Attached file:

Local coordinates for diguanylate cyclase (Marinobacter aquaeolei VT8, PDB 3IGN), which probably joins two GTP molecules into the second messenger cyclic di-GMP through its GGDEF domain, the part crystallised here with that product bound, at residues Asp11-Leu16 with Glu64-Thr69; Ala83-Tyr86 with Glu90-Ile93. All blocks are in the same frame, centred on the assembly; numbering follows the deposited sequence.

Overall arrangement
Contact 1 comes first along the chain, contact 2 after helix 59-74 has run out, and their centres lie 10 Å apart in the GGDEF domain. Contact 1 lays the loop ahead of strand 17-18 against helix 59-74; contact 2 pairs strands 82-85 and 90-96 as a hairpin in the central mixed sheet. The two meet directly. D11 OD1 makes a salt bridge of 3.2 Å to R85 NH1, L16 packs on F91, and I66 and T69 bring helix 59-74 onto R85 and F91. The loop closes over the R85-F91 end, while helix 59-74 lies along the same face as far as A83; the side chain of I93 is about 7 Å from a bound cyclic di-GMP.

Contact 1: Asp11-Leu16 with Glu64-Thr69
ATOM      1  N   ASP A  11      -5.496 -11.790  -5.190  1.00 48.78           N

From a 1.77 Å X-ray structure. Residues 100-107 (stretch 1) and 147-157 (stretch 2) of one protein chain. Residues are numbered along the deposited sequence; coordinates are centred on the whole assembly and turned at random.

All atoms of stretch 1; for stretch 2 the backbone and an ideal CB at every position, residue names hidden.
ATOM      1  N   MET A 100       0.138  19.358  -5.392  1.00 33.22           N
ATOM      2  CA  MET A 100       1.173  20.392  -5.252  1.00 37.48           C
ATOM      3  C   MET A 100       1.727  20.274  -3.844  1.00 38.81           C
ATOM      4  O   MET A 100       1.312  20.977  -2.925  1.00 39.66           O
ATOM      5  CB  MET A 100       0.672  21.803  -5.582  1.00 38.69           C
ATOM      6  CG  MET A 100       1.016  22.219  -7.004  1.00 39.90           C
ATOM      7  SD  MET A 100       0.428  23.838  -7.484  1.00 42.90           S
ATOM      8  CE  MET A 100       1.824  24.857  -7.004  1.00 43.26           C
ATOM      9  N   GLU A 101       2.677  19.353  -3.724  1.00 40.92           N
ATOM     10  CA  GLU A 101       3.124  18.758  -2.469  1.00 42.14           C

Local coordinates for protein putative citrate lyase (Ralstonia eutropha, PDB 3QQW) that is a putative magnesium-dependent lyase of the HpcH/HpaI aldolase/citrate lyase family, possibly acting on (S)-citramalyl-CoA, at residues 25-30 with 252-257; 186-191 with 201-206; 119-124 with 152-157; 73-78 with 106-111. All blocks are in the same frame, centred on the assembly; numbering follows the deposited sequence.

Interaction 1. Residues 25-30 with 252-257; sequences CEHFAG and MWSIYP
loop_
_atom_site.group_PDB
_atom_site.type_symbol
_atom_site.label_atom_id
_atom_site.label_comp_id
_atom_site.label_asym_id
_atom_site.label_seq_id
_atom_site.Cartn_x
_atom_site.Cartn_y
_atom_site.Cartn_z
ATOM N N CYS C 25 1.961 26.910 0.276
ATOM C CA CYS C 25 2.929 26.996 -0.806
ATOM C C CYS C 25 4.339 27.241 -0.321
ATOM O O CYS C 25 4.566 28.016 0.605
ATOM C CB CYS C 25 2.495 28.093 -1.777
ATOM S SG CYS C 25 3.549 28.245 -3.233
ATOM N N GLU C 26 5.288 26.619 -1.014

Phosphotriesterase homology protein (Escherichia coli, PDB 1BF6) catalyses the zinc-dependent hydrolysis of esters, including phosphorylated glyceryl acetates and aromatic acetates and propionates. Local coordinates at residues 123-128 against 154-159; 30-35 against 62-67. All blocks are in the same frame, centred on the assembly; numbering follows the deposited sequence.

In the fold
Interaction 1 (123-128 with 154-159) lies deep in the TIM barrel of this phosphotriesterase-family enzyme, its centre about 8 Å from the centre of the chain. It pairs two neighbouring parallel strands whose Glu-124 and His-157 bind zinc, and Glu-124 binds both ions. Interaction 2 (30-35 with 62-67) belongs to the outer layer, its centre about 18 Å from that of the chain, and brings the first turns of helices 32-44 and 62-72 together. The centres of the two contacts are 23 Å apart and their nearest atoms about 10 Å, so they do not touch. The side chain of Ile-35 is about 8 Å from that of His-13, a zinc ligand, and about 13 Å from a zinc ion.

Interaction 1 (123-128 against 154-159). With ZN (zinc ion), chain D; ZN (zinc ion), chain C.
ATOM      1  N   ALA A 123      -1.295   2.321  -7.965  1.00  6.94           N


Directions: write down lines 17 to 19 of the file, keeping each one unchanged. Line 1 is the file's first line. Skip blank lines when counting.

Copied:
ATOM     10  CA  GLU A 101       3.124  18.758  -2.469  1.00 42.14           C

Local coordinates for protein putative citrate lyase (Ralstonia eutropha, PDB 3QQW) that is a putative magnesium-dependent lyase of the HpcH/HpaI aldolase/citrate lyase family, possibly acting on (S)-citramalyl-CoA, at residues 25-30 with 252-257; 186-191 with 201-206; 119-124 with 152-157; 73-78 with 106-111. All blocks are in the same frame, centred on the assembly; numbering follows the deposited sequence.

Interaction 1. Residues 25-30 with 252-257; sequences CEHFAG and MWSIYP